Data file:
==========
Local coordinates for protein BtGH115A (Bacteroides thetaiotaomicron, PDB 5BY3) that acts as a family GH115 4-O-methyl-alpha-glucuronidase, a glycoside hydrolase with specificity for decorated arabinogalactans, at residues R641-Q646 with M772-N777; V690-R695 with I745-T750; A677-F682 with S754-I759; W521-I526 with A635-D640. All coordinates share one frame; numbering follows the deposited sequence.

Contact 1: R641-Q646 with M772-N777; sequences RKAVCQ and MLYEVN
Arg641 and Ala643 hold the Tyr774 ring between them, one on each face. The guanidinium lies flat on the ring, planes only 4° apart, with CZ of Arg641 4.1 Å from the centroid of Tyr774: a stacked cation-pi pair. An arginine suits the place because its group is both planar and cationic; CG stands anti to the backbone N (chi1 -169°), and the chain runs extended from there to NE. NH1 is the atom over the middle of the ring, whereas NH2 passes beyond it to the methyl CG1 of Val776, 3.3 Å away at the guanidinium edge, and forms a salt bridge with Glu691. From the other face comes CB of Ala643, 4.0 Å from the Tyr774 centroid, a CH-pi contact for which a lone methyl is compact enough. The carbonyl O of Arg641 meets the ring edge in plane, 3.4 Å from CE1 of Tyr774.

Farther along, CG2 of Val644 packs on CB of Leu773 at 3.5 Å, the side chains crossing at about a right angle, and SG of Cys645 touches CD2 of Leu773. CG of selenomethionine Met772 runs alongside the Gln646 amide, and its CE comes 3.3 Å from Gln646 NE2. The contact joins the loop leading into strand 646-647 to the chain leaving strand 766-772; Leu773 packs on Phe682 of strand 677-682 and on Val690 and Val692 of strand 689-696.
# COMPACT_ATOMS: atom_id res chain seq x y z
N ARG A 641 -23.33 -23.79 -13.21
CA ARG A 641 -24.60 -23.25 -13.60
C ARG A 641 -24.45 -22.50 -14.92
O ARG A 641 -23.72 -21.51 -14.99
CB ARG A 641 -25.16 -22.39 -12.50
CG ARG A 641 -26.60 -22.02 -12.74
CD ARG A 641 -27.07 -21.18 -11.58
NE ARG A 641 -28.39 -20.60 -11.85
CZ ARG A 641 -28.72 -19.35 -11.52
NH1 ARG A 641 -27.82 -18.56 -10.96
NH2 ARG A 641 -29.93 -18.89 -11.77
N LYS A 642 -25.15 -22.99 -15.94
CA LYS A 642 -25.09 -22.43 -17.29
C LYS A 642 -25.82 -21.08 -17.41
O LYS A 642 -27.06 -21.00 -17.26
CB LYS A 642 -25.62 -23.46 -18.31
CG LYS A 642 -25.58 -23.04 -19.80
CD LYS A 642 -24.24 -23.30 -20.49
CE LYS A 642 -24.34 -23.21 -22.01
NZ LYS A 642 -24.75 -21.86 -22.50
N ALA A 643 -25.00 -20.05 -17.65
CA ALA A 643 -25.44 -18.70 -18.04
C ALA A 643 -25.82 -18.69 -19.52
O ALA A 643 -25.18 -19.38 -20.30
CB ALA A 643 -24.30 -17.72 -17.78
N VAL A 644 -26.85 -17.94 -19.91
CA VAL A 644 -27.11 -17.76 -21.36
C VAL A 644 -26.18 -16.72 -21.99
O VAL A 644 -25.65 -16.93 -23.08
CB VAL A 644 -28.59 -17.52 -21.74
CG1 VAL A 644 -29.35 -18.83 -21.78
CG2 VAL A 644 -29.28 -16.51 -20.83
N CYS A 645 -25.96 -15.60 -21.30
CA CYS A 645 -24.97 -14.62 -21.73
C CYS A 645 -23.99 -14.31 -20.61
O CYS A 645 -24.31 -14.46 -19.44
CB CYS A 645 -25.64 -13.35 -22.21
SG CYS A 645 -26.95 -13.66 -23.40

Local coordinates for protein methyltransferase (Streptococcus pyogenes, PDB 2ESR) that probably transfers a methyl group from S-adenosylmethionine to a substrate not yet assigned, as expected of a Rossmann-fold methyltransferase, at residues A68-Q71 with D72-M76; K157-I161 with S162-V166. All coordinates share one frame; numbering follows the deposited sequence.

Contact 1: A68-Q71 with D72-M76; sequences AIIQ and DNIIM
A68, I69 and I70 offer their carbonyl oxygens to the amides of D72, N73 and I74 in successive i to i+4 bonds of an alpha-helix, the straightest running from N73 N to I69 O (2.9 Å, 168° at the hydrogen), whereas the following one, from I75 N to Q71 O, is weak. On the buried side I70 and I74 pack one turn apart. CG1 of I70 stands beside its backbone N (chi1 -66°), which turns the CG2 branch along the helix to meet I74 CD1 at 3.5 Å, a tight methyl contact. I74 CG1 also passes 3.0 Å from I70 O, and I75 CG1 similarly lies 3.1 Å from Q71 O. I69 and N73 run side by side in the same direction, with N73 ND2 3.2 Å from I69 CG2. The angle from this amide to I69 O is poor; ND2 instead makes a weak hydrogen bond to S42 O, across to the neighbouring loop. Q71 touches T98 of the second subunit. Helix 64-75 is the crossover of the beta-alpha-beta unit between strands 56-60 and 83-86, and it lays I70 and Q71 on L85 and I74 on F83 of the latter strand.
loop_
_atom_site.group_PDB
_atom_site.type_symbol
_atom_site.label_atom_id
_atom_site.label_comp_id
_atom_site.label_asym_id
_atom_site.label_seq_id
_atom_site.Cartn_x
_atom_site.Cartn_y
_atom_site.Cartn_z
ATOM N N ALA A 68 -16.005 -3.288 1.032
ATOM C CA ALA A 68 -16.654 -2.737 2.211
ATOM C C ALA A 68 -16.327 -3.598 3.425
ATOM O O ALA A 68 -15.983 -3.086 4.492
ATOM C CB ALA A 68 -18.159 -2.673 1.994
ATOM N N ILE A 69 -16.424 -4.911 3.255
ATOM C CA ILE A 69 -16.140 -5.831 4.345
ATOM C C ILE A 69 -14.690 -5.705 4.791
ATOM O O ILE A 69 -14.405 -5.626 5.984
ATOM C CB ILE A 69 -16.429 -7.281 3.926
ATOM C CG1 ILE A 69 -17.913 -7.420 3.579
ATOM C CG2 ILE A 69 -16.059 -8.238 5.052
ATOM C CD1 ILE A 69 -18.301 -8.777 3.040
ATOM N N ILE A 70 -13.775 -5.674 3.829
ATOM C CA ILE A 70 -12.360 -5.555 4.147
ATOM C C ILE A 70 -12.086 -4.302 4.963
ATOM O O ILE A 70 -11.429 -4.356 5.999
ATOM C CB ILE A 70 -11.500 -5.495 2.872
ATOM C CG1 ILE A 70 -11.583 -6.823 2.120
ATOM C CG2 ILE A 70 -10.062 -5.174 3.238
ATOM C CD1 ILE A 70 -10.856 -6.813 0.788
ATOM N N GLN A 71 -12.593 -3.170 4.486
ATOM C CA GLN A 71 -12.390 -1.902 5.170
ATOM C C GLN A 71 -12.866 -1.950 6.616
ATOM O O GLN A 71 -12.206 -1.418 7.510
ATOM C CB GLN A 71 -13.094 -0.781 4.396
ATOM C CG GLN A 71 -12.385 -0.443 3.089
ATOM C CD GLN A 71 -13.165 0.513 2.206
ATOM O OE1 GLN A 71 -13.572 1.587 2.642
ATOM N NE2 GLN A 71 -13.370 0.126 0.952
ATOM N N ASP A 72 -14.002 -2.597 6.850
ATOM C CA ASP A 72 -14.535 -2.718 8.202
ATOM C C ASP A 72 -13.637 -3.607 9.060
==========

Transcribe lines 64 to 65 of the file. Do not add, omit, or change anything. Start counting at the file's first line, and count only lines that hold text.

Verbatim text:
ATOM C C ILE A 69 -14.690 -5.705 4.791
ATOM O O ILE A 69 -14.405 -5.626 5.984